Edwards told The Bubble the fact that Tapia supports Boca should not feed into the controversy. “Anyone so deeply involved in football is going to have their personal sympathies. All of Argentina knew for example that Grondona was an Independiente fan and ran his own club on the side (Arsenal de Sarandí).”

Only last Friday River President Rodolfo D’onofrio tried to tone down the controversy rejecting the possibility of Macri being involved. “It is absurd to even think about it.”

But even if the President has been detached from this conspiracy theory, there is still an ongoing feud within the AFA’s political world that is worth dissecting, with the mentioned authorities being the most visible actors of the political divide existing since the death of the institution’s eternal (and infamous) president, Julio Grondona.

HOW DID WE GET HERE?

Following Grondona’s death, AFA held in 2015 its first elections since 1991. The competing candidates were Tinelli and Luis Segura, who was close to Grondona and had ran the association during the transition between his passing and the elections.

However, things went terribly wrong. The election ended up in a 38-38 tie, even though 75 people had been enabled to vote. The outcome led to an institutional crisis within AFA, which prompted FIFA to appoint a so-called “regularizing committee” tasked with bringing order to the institution and guaranteeing a smooth transition until new, legitimate elections were held.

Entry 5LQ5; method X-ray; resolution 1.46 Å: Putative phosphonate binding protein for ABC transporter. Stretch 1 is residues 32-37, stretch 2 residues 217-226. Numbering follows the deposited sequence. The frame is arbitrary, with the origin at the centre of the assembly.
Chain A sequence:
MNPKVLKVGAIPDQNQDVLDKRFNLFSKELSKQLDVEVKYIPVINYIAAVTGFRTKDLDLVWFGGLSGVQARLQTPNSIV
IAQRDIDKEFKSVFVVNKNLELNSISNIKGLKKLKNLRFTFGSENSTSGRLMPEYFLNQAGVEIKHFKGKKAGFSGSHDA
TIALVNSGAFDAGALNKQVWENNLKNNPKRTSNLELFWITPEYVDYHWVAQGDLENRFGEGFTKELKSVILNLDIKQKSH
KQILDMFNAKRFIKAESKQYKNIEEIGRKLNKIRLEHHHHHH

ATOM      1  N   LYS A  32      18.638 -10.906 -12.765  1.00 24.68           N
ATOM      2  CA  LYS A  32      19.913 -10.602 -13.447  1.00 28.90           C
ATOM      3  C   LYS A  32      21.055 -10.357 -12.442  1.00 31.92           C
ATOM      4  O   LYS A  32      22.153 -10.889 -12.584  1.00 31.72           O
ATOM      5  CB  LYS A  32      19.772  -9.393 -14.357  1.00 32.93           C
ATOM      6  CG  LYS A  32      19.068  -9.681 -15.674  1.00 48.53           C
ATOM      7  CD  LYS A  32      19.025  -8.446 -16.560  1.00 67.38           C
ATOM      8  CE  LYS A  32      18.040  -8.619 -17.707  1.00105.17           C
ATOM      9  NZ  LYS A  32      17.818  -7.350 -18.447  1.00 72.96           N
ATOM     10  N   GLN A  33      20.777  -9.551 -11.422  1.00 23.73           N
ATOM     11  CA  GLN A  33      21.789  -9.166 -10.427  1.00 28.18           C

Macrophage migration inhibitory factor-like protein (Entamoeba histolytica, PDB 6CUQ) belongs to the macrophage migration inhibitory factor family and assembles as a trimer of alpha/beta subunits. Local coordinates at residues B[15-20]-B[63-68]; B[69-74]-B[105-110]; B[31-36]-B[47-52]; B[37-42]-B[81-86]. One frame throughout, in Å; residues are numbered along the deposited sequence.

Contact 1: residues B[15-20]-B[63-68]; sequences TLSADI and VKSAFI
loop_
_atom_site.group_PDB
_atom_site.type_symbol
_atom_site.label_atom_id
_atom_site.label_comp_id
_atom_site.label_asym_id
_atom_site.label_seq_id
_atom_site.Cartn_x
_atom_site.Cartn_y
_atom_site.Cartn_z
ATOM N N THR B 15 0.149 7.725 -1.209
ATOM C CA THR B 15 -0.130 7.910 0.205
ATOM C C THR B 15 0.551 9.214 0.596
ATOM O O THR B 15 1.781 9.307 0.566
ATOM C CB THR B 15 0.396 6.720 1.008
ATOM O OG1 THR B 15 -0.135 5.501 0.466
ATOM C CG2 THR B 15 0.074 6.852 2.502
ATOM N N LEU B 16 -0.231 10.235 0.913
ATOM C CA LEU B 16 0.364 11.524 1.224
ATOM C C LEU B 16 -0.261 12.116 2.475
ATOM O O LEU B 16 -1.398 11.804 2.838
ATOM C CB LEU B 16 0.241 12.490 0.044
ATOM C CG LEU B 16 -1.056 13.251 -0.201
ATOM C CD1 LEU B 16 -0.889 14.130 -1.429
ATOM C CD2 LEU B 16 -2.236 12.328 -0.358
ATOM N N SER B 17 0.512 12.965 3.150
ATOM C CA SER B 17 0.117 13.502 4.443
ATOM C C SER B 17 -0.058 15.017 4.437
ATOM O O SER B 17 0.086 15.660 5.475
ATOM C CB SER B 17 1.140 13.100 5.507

Nine months later – with several controversies surrounding the committee included – AFA held new elections. However, Tinelli and his running mate D’onofrio decided not to compete after realizing they had no chance of winning. With the support of Angelici and his father-in-law, Independiente President Hugo Moyano, together with the fact that he was the only candidate, Tapia was elected as President in March 2017.

At first, both sides attempted to bridge the divide, with Tinelli taking a post in the administration. However, the peace lasted about a month and a half: Tinelli quit, according to the media, after the rejection of several of his proposals made him confirm that he was doomed to being inconsequential.

Ever since, tensions continued to grow, with the theory regarding the allegedly deliberate refereeing mistakes being the object of the last clash. Edwards explained that the influence Tapia and Angelici have is getting larger with time and that Hugo Moyano, who had been included as part of that triumvirate as a counter-weight, has become isolated. “The power wielded by such a duo with very few dissenting voices can only be a concern,” he said.

Edwards’ argument was illustrated by a statement issued by Moyano last week. “I don’t know if Macri runs the football association. I don’t think so, although he may have some influence. However, if he can benefit Boca, he will do so,” he said in a radio interview. “It is something there is no proof of, but considering the refereeing decisions, it is possible,” he added. Moreover, he took a jab at his son-in-law and former ally. “Maybe he doesn’t know he is being influenced,” he said. Unsurprisingly, Independiente supporters also chanted against Macri this weekend, and not after a controversial decision.

It is quite unlikely that the issue will fade away. As all actors involved continue analyzing the referee’s actions with a magnifying glass, every error feeds into the collective frenzy.

Tensions will surely reach its peak on March 14, when River and Boca clash at the “Argentine Supercup” in the province of Mendoza. In fact, both teams’ presidents will meet with Tapia this week to discuss what to do about this issue. Unless Macri decides to referee the match and call five non-existent penalties for River, we can only expect for the chant to continue.